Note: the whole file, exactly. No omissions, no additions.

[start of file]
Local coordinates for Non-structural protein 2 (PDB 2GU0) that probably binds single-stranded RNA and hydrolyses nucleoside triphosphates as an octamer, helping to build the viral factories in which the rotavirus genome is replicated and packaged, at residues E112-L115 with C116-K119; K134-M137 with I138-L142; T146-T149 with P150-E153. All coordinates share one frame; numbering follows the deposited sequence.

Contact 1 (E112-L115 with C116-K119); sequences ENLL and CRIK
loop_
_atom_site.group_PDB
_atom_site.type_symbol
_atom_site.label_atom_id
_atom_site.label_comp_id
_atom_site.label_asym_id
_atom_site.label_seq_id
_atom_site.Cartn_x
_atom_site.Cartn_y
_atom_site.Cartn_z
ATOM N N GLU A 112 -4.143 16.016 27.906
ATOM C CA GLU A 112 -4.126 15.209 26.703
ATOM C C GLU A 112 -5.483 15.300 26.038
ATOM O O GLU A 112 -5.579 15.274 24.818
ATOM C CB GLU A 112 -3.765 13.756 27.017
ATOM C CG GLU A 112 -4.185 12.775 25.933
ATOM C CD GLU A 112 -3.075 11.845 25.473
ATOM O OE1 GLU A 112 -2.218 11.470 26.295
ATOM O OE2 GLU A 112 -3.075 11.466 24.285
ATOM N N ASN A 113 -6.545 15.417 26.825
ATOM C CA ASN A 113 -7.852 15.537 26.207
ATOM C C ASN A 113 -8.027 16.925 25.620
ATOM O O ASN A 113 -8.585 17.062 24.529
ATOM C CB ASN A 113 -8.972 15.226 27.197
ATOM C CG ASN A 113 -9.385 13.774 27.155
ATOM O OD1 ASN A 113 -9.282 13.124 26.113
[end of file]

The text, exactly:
Local coordinates for Non-structural protein 2 (PDB 2GU0) that probably binds single-stranded RNA and hydrolyses nucleoside triphosphates as an octamer, helping to build the viral factories in which the rotavirus genome is replicated and packaged, at residues E112-L115 with C116-K119; K134-M137 with I138-L142; T146-T149 with P150-E153. All coordinates share one frame; numbering follows the deposited sequence.

Contact 1 (E112-L115 with C116-K119); sequences ENLL and CRIK
loop_
_atom_site.group_PDB
_atom_site.type_symbol
_atom_site.label_atom_id
_atom_site.label_comp_id
_atom_site.label_asym_id
_atom_site.label_seq_id
_atom_site.Cartn_x
_atom_site.Cartn_y
_atom_site.Cartn_z
ATOM N N GLU A 112 -4.143 16.016 27.906
ATOM C CA GLU A 112 -4.126 15.209 26.703
ATOM C C GLU A 112 -5.483 15.300 26.038
ATOM O O GLU A 112 -5.579 15.274 24.818
ATOM C CB GLU A 112 -3.765 13.756 27.017
ATOM C CG GLU A 112 -4.185 12.775 25.933
ATOM C CD GLU A 112 -3.075 11.845 25.473
ATOM O OE1 GLU A 112 -2.218 11.470 26.295
ATOM O OE2 GLU A 112 -3.075 11.466 24.285
ATOM N N ASN A 113 -6.545 15.417 26.825
ATOM C CA ASN A 113 -7.852 15.537 26.207
ATOM C C ASN A 113 -8.027 16.925 25.620
ATOM O O ASN A 113 -8.585 17.062 24.529
ATOM C CB ASN A 113 -8.972 15.226 27.197
ATOM C CG ASN A 113 -9.385 13.774 27.155
ATOM O OD1 ASN A 113 -9.282 13.124 26.113